Bile acid receptors as targets for the treatment of dyslipidemia and cardiovascular disease.

              Dyslipidemia is an important risk factor for cardiovascular disease (CVD) and atherosclerosis. When dyslipidemia coincides with other metabolic disorders such as obesity, hypertension, and glucose intolerance, defined as the metabolic syndrome (MS), individuals present an elevated risk to develop type 2 diabetes (T2D) as well as CVD. Because the MS epidemic represents a growing public health problem worldwide, the development of therapies remains a major challenge. Alterations of bile acid pool regulation in T2D have revealed a link between bile acid and metabolic homeostasis. The bile acid receptors farnesoid X receptor (FXR) and TGR5 both regulate lipid, glucose, and energy metabolism, rendering them potential pharmacological targets for MS therapy. This review discusses the mechanisms of metabolic regulation by FXR and TGR5 and the utility relevance of natural and synthetic modulators of FXR and TGR5 activity, including bile acid sequestrants, in the treatment of the MS.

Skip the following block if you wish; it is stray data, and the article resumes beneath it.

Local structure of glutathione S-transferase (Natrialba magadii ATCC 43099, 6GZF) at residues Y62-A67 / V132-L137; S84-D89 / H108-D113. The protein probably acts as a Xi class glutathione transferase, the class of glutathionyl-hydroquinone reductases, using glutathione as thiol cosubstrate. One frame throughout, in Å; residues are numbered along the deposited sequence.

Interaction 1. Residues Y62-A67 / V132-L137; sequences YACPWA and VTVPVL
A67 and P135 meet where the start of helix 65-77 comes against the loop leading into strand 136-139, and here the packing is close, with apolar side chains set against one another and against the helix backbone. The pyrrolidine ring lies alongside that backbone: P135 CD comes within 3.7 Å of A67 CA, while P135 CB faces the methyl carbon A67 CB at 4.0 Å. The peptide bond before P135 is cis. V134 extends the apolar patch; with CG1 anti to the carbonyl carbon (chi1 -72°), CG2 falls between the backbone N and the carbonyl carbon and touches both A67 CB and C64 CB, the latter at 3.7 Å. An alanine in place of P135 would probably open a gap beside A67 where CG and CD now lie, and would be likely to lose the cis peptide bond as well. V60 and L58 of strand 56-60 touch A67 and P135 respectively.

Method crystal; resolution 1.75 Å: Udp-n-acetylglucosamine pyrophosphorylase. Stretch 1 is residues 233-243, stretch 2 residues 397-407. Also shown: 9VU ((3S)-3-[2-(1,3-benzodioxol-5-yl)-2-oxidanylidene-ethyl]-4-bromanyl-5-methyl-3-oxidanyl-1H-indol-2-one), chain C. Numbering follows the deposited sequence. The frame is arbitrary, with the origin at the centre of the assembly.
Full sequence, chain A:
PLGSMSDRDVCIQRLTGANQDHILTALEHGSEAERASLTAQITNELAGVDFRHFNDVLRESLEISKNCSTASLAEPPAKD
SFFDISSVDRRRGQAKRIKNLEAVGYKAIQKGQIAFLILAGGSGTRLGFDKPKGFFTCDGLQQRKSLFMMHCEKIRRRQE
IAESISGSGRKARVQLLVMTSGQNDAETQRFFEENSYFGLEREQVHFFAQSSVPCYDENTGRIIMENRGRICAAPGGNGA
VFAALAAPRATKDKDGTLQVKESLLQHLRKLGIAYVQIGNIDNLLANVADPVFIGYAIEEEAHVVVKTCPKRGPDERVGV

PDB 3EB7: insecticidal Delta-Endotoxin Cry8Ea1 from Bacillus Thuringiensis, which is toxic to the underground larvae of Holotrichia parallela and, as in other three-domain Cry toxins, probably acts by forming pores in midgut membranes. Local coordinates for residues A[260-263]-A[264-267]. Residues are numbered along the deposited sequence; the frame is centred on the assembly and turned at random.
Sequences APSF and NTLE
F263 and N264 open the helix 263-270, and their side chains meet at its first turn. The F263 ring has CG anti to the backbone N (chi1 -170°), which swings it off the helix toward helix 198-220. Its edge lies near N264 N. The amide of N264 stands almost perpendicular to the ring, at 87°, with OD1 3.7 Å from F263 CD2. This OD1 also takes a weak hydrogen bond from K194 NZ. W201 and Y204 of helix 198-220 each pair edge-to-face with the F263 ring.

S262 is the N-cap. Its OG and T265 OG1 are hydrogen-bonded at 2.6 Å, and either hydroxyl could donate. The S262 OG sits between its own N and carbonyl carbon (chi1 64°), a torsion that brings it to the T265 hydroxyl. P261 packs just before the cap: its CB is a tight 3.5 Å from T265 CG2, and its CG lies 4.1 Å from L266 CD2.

Author and article information

                Chinese Journal of Natural Medicines
                20 August 2018
                : 16
                : 8
                : 572-579
                1Department of Pharmacology, Shanghai Institute of Pharmaceutical Industry, Shanghai 200437, China
                2Jiangsu Carephar Pharmaceutical Co., Ltd., Nanjing 210016, China
                Author notes
                *Corresponding authors: Liu MY, Tel: 86-21-65041206, E-mail: liuminmyu_lmy@ ; Wang GP, E-mail: 13501701009@

                These authors have no conflict of interest to declare.

                Copyright © 2018 China Pharmaceutical University. Published by Elsevier B.V. All rights reserved.
                Funded by: Shanghai Committee of Science and Technology
                Award ID: 16431903500
                This work was supported by Shanghai Committee of Science and Technology (No. 16431903500).
                Research Articles


                Comment on this article